The Pilgrimage of Faith - Major report on Homosexuality coming to Methodist Conference

The 2005 Methodist Conference in Torquay will discuss a reporton the Pilgrimage of Faith; the Pilgrimage was launched when the1993 Conference adopted the "Derby Resolutions" on human sexuality.The 2005 report is the response to the 2003 Conference request fora report on the progress of the Pilgrimage.

The 2005 report comes after a lengthy process where the views ofthe Church were sought out by writing to all ministers in activework, placing advertisements in the Methodist Recorder and askingfor comments via The Methodist Church website. The working partyalso met with groups and individuals who had previously spoken outon the subject, or who were able to contribute theologicalinsights. All comments were received under conditions of strictconfidentiality.

The report shows a church that expresses a wide range ofopinions on homosexuality, yet also one that is willing to engagein seeking a way forward. It also showed that there is agreement inthe Church that it should be an open, welcoming and inclusive body,and will not turn people away because of their sexualorientation.

The Revd Jonathan Kerry, Coordinating Secretary for Worship andLearning, and the convenor of the working party, said "Even thoughthe Church still encompasses many differing views on homosexuality,we are moving forward towards a greater understanding of eachother's opinions, rather than allowing our positions to becomefixed. The language of 'Pilgrimage' is important - it is abouttravelling along with other people who share the same underlyingfaith, but who have differing experiences and perspectives - andlearning from each other. Diversity of opinion is something to becelebrated rather than feared, as long as people feel free toexpress themselves in a positive way."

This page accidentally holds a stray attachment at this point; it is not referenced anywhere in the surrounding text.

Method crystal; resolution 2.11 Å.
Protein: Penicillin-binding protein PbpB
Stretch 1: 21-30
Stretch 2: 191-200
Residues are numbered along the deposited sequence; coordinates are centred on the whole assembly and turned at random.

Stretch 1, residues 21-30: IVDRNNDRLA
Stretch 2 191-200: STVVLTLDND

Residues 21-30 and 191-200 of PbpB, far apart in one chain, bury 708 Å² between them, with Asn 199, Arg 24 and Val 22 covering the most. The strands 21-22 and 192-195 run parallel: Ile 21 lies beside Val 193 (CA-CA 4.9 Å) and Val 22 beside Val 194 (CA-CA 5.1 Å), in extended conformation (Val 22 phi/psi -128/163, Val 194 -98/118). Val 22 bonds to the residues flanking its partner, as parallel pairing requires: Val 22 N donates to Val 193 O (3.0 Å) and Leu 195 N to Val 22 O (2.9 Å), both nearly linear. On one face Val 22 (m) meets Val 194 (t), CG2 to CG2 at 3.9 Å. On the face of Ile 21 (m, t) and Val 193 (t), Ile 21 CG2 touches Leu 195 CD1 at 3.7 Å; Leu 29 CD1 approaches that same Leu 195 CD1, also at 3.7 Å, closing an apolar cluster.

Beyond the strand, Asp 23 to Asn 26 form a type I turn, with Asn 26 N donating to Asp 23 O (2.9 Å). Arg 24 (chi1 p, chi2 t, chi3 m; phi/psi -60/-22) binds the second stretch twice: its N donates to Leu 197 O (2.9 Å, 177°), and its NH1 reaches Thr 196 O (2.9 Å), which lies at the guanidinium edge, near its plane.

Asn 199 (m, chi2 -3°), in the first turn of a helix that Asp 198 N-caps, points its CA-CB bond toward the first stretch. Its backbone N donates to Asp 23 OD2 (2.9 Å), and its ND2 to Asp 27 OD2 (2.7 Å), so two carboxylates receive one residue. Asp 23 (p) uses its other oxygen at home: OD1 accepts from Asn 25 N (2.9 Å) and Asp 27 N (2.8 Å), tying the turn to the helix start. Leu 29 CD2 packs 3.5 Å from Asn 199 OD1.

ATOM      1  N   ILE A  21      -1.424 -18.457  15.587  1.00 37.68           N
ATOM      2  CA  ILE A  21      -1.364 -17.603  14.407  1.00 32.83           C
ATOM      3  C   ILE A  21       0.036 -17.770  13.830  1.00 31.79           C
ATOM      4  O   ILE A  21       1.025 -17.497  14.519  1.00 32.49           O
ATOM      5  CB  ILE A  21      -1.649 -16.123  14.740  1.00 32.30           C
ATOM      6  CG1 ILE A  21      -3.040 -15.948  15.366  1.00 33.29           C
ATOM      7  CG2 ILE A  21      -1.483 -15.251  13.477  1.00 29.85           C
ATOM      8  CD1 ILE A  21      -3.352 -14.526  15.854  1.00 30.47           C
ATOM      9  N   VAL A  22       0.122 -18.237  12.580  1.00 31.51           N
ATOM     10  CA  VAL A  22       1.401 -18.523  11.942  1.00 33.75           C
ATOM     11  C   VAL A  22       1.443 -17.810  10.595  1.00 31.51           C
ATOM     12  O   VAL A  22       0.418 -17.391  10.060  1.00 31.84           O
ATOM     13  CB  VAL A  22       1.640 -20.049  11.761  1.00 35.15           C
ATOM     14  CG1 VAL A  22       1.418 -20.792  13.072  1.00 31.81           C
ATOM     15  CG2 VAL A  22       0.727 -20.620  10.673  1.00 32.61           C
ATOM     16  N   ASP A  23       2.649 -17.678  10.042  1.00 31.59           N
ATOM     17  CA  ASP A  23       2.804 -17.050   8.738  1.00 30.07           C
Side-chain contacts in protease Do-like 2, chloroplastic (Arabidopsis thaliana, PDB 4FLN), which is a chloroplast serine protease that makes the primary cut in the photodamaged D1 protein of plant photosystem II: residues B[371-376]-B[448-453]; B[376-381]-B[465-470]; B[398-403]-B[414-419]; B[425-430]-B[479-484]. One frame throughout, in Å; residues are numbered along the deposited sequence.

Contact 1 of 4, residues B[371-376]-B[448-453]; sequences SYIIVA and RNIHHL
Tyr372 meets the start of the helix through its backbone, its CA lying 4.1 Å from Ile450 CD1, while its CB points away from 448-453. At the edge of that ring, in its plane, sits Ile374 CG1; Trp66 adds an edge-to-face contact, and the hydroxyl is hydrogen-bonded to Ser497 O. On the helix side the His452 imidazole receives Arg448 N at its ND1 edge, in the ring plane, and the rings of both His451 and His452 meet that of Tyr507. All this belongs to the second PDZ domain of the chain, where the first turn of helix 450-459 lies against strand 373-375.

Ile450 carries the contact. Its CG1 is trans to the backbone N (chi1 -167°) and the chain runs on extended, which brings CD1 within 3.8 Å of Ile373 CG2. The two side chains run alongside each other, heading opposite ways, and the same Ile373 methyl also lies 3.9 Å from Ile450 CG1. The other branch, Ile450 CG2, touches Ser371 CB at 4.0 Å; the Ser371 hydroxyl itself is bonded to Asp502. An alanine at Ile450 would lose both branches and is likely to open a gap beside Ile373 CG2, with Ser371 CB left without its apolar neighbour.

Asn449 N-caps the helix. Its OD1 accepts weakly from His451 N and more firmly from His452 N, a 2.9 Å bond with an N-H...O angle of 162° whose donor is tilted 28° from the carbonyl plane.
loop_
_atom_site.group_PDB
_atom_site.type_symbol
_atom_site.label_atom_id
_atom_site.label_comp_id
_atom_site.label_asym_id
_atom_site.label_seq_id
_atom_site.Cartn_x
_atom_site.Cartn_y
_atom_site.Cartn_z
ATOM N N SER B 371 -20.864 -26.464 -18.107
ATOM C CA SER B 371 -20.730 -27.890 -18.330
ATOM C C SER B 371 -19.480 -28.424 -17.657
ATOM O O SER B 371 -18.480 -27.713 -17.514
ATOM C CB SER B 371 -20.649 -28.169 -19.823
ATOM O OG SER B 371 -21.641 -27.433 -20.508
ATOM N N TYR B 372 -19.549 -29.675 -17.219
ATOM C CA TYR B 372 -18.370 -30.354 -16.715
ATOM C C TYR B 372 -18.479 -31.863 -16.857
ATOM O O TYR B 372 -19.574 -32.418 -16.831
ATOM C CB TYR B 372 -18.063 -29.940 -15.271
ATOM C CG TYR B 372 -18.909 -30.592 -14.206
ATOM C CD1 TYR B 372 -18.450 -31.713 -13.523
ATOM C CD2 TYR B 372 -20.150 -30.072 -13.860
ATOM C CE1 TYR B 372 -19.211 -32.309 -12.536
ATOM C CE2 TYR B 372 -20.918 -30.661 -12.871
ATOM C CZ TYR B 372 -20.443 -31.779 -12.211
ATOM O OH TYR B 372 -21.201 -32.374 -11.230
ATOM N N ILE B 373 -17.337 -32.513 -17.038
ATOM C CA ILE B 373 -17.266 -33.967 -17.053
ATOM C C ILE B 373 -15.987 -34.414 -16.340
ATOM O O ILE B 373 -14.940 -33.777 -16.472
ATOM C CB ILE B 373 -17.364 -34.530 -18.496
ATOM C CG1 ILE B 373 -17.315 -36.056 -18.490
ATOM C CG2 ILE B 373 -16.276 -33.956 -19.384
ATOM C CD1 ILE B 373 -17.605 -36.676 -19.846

"Some of the responses came from people who feel that thePilgrimage is not achieving its aims" says Jonathan, "but the factthat people answered the call for comments shows that Methodistmembers had contributions to make and trusted the working party andits work."

Margaret Parker, co-chair of the working party and a former VicePresident of the Methodist Conference, says "we found that some ofthose who responded said that their opinion on homosexuality hadmoved in one direction or another since 1993. This is an on-goingprocess, but I am pleased to see that people are taking itseriously, and are keen on honest, constructive and frank dialogue,even with those whose opinions differ. This means more than just'agreeing to disagree'; it means finding ways to move forward as aChurch, and to respect, love and encourage one another as fellowChristians even though we do not agree on everything."

Jonathan Kerry says that efforts of the working group haveenabled the Church to move forward on the topic without any groupfeeling that its voice is not being heard. "I don't claim that thisis a perfect way of discussing a difficult topic like this," hesays, "but it is working well so far. This report is not the finalword on the matter, and part of what the Pilgrimage means is for usto monitor the process itself, so that it remains relevant andrepresentative of the whole of the Church's opinion."

Ann Leck, co- chair of the working party and a former VicePresident of the Methodist Conference, said, "the pilgrimage of theMethodist Church is about listening to one another and feelinglistened to, about accepting and valuing one another and abouttrusting one another. Many people hold very strong views about thesubject of sexuality: for some their views relate to the very beingof themselves or of somebody they love. People are now beginning toshare deep feelings and longings in an open way and there areaffirming stories, sad stories and angry stories. It is people andtheir relationship with God that is at the heart of what we wereexploring. The working party reflected the spread of views onsexuality that there is in Methodism as a whole, and it is Ibelieve something to rejoice about that our Church embraces peoplewith widely different views on these matters - that we are all onein Christ Jesus."